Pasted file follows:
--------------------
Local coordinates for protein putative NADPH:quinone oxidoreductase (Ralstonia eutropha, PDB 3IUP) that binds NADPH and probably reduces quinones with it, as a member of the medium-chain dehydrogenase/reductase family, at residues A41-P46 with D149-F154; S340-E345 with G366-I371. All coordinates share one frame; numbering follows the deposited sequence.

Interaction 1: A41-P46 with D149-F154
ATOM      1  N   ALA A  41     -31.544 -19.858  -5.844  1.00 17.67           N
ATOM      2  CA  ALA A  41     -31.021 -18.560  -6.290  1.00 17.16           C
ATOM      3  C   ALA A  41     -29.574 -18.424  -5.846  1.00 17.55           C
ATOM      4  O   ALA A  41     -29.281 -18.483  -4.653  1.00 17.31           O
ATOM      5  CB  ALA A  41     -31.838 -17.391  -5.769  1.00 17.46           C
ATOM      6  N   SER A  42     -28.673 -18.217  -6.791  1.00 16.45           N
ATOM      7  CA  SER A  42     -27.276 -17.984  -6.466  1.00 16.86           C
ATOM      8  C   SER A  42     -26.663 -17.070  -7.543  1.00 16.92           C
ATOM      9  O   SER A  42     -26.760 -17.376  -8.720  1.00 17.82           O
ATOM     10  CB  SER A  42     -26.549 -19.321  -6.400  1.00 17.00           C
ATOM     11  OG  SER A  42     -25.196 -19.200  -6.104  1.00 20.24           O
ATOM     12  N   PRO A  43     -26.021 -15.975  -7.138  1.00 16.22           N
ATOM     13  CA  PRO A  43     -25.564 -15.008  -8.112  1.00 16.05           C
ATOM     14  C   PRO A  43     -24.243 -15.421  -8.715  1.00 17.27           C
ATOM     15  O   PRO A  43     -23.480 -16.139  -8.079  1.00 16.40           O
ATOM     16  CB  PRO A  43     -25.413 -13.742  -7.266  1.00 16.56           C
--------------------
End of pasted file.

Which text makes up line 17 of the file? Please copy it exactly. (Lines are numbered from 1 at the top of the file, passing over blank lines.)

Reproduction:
ATOM     15  O   PRO A  43     -23.480 -16.139  -8.079  1.00 16.40           O